5. Creativity is God's gift to us. Using our creativity is our gift back to God.
6. The refusal to be creative is self-will and is counter to our true nature.
7. When we open ourselves to exploring our creativity, we open ourselves to God: good orderly direction.
8. As we open our creative channel to the creator, many gentle but powerful changes are to be expected.
9. It is safe to open ourselves up to greater and greater creativity.
10. Our creative dreams and yearnings come from a divine source. As we move toward our dreams, we move toward our divinity.”
Monday, September 28, 2009
“That which we witness, we are forever changed by, and once witnessed we can never go back.”
Wendell Potter is a former CIGNA executive turned whistle-blower, and current fellow at the Center for Media and Democracy. He had a successful career with Cigna as director of corporate communications, liked his co-workers very much, and was well compensated financially in addition to enjoying numerous perks. So why did he leave and then become adversary to an industry that had treated him so well?
In July of 2007, shortly after Michael Moore’s movie “Sicko” was released (a movie by the way that he worked very hard to discredit, only to later admit that it had been “an honest film”) Potter paid a visit to his parents in Tennessee. While there, he read about a health clinic that was being held in nearby Wise county Virginia by the Remote Area Medical Clinic Volunteer Core and decided to check it out. What he witnessed there shook him to the core and brought him to tears. The clinic was being held at the local fairgrounds where thousands of people (some of whom had driven from Georgia, Kentucky, and South Carolina) were waiting in seemingly endless lines for healthcare delivered in animal stalls. When recalling that July day, Potter told Bill Moyers on Bill Moyers Journal, “It was absolutely stunning. It was like being hit by lightning. It was almost– what country am I in? … it just didn’t seem to be a possibility that I was in the United States. It was like a lightning bolt had hit me.”
Craig Keilburger and Marc Kelburger, founders of “Free the Children and authors of the best selling book, “ME to We: Finding Meaning in a Material World” explore how perfectly good people like you and I come to defend ourselves against the large scale suffering of others by blocking it out and going about business as usual. One way we do this is to distance ourselves from those who are hurting by “convincing ourselves that ‘they’ are not like ‘us.’…We may blame them for their circumstances, emphasizing or imagining all the weaknesses and failures of that group that have led to these circumstances. We may try to ignore the external factors, the political, ideological, economic, military and other forces that shaped their fates from the outside… Seeing people in ‘us’ and ‘them’ terms makes it easier to dehumanize and devalue them, to assume that there are fundamental differences between us and them, and to blame them for their suffering. Thinking in ‘us’ and ‘them’ terms also makes it easier to reduce people to numbers, to conveniently forget about their individuality.”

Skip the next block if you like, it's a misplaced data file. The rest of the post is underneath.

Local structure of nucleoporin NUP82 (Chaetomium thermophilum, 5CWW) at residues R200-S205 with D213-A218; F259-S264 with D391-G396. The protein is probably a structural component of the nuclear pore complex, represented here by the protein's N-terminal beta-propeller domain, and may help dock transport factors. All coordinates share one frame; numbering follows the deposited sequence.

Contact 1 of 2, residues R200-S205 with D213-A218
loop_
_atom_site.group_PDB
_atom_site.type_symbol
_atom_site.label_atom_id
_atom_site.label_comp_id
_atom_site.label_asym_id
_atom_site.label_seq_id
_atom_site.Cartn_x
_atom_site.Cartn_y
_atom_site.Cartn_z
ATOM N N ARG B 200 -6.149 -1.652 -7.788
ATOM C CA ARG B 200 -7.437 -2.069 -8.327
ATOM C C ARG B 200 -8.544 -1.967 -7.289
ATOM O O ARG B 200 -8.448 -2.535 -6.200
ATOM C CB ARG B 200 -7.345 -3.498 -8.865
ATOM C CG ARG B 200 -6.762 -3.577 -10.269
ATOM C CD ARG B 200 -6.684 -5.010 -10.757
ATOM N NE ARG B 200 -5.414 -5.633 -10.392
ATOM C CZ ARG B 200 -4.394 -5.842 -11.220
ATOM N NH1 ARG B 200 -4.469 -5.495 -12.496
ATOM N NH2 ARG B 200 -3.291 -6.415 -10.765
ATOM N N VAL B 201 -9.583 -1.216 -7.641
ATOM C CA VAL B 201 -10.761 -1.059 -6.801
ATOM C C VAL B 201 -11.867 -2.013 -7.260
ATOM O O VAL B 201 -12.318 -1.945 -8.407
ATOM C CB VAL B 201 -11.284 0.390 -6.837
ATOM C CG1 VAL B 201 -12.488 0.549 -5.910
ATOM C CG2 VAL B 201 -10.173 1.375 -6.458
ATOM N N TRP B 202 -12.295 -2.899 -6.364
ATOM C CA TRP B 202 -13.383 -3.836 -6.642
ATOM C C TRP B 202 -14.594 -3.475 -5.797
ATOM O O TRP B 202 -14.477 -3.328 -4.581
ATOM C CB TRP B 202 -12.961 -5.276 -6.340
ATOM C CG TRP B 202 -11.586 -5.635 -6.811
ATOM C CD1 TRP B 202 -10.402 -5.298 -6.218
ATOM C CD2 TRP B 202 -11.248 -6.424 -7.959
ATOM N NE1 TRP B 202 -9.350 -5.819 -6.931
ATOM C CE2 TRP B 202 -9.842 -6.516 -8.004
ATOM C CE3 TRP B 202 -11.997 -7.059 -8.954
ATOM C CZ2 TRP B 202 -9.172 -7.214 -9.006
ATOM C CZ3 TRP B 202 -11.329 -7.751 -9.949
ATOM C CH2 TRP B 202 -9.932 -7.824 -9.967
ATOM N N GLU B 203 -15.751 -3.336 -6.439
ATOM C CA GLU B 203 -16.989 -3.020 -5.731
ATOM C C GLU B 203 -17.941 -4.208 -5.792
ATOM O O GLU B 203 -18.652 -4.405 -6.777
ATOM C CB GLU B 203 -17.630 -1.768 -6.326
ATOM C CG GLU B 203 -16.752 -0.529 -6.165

Suddenly confronted with the desperation and suffering surrounding him at the fairgrounds that day, his defenses began to crumble. He’d been insulated in his high- rise Philadelphia office, flying corporate jets, surrounded by the vestiges of wealth, and served lunches on gold trimmed plates. He hadn’t truly known “what was really going on,” he explained to Moyers. He was aware that 47 million people were uninsured, and that among the insured, there were many who could not afford to pay their deductibles, but he had never attached real live faces to those numbers. In a town not far from the one he grew up in, Wendell Potter had an epiphany. “There could have been people and probably were people that I had grown up with. They could have been people who grew up …in the house down the road from me. And that made it real to me.”
In December, five months after his fateful visit to the fairgrounds, 17 year old Nataline Sarkisyan died the very night that Cigna reversed its decision (under tremendous pressure) to deny coverage for a liver transplant. Here was yet another real person in lieu of a statistic, a young woman with hopes and dreams and whose parents loved her very much, just as Wendell loved his own daughter. In addition to dealing with his feelings regarding Nataline’s death, he was inundated with angry and accusatory calls and letters from people all over the country. In January, Potter informed CIGNA that he would be resigning.
On June 24th, in Philadelphia, he testified before a U.S. Senate Committee. His opening remarks included, “My name is Wendell Potter and for 20 years, I worked as a senior executive at health insurance companies, and I saw how they confuse their customers and dump the sick — all so they can satisfy their Wall Street investors. I know from personal experience that members of Congress and the public have good reason to question the honesty and trustworthiness of the insurance industry. Insurers make promises they have no intention of keeping, they flout regulations designed to protect consumers, and they make it nearly impossible to understand — or even to obtain — information we need.”